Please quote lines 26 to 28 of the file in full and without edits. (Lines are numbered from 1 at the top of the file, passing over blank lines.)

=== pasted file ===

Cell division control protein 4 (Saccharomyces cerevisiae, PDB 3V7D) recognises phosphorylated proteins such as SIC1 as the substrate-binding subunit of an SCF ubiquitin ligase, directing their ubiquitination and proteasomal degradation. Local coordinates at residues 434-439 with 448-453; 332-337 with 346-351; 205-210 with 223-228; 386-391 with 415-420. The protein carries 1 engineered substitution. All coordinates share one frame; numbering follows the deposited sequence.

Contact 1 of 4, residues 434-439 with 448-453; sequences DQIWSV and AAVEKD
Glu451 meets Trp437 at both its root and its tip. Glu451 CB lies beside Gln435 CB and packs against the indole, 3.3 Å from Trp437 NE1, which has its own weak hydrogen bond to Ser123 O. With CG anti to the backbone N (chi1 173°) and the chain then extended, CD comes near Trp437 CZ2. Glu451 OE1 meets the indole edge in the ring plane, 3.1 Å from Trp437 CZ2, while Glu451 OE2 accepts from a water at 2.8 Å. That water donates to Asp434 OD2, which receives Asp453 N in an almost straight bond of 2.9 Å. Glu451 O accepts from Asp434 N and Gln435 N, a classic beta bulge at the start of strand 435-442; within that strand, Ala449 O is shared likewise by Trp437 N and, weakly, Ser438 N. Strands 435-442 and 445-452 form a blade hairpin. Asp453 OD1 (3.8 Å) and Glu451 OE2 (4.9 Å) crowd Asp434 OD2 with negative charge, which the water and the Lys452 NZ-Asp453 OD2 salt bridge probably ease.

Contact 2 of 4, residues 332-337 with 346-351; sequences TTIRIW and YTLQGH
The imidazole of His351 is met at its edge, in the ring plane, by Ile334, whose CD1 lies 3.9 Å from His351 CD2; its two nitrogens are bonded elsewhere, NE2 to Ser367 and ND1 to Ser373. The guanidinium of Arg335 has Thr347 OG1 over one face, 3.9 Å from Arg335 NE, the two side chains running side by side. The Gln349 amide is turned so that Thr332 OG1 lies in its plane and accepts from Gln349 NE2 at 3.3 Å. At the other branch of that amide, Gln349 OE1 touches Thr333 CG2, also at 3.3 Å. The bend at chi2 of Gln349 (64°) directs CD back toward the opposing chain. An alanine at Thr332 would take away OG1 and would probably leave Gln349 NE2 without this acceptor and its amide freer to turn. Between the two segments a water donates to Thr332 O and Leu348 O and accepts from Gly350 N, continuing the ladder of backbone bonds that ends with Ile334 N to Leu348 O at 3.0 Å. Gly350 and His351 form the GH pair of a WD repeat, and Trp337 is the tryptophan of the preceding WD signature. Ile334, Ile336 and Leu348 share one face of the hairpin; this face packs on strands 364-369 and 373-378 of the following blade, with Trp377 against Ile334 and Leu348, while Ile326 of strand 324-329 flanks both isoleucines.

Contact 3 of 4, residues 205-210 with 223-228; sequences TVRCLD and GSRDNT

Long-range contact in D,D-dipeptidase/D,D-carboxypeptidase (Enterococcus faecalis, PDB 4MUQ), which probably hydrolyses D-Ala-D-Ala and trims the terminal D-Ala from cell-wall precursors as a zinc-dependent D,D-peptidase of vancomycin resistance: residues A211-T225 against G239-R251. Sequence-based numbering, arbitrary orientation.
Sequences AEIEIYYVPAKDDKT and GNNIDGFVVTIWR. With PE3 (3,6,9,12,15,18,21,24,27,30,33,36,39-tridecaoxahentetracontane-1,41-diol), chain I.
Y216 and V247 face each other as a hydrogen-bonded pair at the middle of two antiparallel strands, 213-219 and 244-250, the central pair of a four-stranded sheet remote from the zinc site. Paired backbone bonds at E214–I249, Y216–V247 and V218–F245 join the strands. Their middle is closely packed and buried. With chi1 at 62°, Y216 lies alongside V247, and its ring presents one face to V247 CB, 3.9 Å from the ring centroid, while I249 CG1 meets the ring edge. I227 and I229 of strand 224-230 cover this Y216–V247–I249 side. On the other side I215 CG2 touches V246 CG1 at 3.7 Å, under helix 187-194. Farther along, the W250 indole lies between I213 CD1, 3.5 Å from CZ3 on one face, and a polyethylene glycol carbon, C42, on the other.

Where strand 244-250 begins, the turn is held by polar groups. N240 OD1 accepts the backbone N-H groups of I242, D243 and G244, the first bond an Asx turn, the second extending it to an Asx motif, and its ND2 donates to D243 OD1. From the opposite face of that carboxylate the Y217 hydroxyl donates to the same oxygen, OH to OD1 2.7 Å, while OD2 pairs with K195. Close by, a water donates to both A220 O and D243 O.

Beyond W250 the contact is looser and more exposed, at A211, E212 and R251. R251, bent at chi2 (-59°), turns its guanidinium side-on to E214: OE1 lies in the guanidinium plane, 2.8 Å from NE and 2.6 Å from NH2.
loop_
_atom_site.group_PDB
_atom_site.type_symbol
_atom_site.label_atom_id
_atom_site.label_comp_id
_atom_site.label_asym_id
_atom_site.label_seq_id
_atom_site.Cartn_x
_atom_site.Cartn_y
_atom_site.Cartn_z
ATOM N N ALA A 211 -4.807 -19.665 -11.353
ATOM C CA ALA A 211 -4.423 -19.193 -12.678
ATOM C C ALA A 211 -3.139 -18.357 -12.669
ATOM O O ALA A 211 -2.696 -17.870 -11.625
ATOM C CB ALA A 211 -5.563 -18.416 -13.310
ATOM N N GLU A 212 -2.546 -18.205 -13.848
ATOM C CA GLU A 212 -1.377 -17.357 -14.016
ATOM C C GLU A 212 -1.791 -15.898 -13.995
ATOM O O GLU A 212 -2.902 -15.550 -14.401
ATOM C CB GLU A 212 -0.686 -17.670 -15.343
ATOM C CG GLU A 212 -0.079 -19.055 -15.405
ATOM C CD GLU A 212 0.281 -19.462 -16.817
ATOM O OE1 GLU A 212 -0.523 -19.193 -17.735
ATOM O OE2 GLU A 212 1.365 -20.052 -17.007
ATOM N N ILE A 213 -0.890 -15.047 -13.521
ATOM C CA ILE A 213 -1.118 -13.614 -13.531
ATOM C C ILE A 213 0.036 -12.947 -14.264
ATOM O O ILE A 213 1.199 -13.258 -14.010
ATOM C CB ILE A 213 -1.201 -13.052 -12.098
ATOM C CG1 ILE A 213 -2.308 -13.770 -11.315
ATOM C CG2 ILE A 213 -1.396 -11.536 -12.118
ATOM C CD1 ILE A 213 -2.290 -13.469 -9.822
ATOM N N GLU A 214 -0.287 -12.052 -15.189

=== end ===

ATOM C CB ALA A 211 -5.563 -18.416 -13.310
ATOM N N GLU A 212 -2.546 -18.205 -13.848
ATOM C CA GLU A 212 -1.377 -17.357 -14.016